It’s rich, creamy, delicious, and non-tummy-bothering, so this is basically the only way I drink coffee now. Sometimes I even use part heavy cream and part milk, and even that doesn’t bother me. I think it was the sweeteners/preservatives/etc in coffee creamer that was affecting my system.

  7. I’m an LSDE for sure… except when I get some espresso, in which case I crash and burn. Have you ever had Mystic Monk brand coffee? It is hands down the best coffee I’ve ever tasted, and they do almost every blend in decaf (it’s an online store). I usually drink a small, weak cup of coffee every afternoon, because for some reason caffeine seems to affect me much more in the mornings.

  8. MK says:

    Perfect timing for this post. Last night the baby wouldn’t sleep, and your post about not being able to do things in moderation kept ringing in my head.

    I had let Diet Pepsi back into my life and (at first) it had no effect on the baby. But one a day turned into stopping at the gas station for an extra one every time we went by and…well, I learned that I can’t do moderation either! And after a bit, my milk must be riddled with it and baby can’t sleep…and I feel like a terrible mama.

    So, the remains of a 24 pack is curb-bound, my head hurts, and I haven’t had enough sleep in ages…but I’m clinging to the hope that I (and baby) will feel better soon enough!

    • Anne says:

      Oh, I so get that. I’ve done that with Diet Coke (quit, then the slow creep back in) a half dozen times at least.

      The headache will fade, the baby will be fine, and you’re not a terrible mama! You just need to find a nice substitute. I’m sure you can do it. 🙂

  9. Shana Norris says:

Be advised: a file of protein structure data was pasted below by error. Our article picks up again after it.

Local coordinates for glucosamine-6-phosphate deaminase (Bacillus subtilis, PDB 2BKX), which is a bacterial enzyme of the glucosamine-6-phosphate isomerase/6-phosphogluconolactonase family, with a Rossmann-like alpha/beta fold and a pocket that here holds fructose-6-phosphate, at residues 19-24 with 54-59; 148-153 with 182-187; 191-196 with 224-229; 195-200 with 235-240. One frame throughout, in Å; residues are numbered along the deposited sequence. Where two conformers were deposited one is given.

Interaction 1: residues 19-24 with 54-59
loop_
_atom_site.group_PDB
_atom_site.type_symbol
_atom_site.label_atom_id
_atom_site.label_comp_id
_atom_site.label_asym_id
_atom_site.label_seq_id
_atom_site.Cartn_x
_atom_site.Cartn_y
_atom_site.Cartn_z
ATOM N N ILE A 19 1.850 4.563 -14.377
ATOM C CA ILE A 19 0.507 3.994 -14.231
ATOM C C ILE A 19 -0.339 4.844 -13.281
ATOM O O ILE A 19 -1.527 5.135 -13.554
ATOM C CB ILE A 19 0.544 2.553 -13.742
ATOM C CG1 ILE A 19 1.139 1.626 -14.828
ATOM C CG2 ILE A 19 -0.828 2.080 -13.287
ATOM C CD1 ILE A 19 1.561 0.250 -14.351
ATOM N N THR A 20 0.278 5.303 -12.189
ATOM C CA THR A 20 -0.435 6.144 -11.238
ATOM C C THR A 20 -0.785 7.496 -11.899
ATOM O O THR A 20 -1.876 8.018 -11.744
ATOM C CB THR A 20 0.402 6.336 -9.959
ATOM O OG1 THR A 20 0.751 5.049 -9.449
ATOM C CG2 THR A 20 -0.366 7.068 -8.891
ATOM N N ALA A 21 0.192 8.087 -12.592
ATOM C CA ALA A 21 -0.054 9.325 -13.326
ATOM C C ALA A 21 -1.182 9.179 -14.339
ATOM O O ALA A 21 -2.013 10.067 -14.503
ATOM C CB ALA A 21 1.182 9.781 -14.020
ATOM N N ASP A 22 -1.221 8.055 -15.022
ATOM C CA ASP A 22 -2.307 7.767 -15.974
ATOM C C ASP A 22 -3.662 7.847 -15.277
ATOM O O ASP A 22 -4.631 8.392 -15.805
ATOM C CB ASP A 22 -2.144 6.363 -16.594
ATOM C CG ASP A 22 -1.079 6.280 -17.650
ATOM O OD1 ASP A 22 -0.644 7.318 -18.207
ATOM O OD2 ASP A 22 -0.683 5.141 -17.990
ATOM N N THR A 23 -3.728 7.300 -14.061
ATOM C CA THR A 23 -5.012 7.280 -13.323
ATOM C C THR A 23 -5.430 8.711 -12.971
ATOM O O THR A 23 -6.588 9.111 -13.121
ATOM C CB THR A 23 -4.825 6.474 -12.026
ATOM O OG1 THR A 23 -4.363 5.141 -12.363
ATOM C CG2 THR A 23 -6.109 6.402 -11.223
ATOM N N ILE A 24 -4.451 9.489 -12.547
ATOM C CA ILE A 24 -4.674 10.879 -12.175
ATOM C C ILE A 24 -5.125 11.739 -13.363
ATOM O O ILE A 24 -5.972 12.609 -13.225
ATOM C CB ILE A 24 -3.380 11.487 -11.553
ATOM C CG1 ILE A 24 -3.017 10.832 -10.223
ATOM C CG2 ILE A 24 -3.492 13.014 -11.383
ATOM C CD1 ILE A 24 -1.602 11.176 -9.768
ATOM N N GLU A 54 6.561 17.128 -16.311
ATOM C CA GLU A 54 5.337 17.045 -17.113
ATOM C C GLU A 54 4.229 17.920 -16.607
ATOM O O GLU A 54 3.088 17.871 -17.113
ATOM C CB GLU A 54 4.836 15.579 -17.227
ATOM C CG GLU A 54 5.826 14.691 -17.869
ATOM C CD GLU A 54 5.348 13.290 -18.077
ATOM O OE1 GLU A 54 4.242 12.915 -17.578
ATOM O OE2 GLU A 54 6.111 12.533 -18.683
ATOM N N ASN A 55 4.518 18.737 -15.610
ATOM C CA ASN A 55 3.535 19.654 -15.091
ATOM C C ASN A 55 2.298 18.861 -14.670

LCNE — I suppose I could give up coffee, if I had to, but right now, yeah, I’m like Mary and consider coffee and the routine surrounding it one of those pleasures in life that is small but brings me a great amount of joy.

  10. Jennifer says:

    A few weeks ago, I would have answered LSDE. I have, however, been pondering the effects of caffeine for a few weeks now, and I’ve been feeling pulled toward a break with my coffee reliance. My problem with coffee is that I associate it with productivity. I think that it goes back to the days of undergrad when I would pull all-nighters with a pot of coffee to keep me fueled. Then came grad school, and babies who wouldn’t sleep for more than a couple of hrs at a time, and all-nighters of grading 3 sections-worth of papers.

    Alas, I am WAY too dependent on coffee, but, I think it’s just the beverage – not necessarily the caffeine. I may move to half-caf and see how I do. Thanks for the fodder for reflection!

    • Anne says:

      I so resonate with the “productive” drink. Oddly, mine isn’t coffee–it’s Diet Coke. I have deep associations with cracking one open and settling in to hard work. I think that’s one of the reasons diet coke was such a hard habit to break for me. (That, and that stuff is crazy addictive!)

  11. Karianna says:

    LSDE here. Beware, I’m commenting before I’ve had a cup. 🙂 I would say I’m on the border of N and D though. Do I need it to function? No. Is it part of my routine? Yes. Does this E/ISTJ thrive on routine and fall into a tailspin if said routine is disrupted? You betcha. I experimented to see if the cup and act of drinking was the routine key by switching to a lovely Jasmine Green Tea and that was wonderful… But then my yearning for something strong, dark and smoky returned.

    Jaimie’s mix with coconut oil sounds intriguing… I may have to check it out!

  12. Tim says:

    LSDE for sure. I’ve had teims when I’ve ditched caffeine for a while, but in comparing those times to time with caffeine I can’t see a marked improvement when off coffee.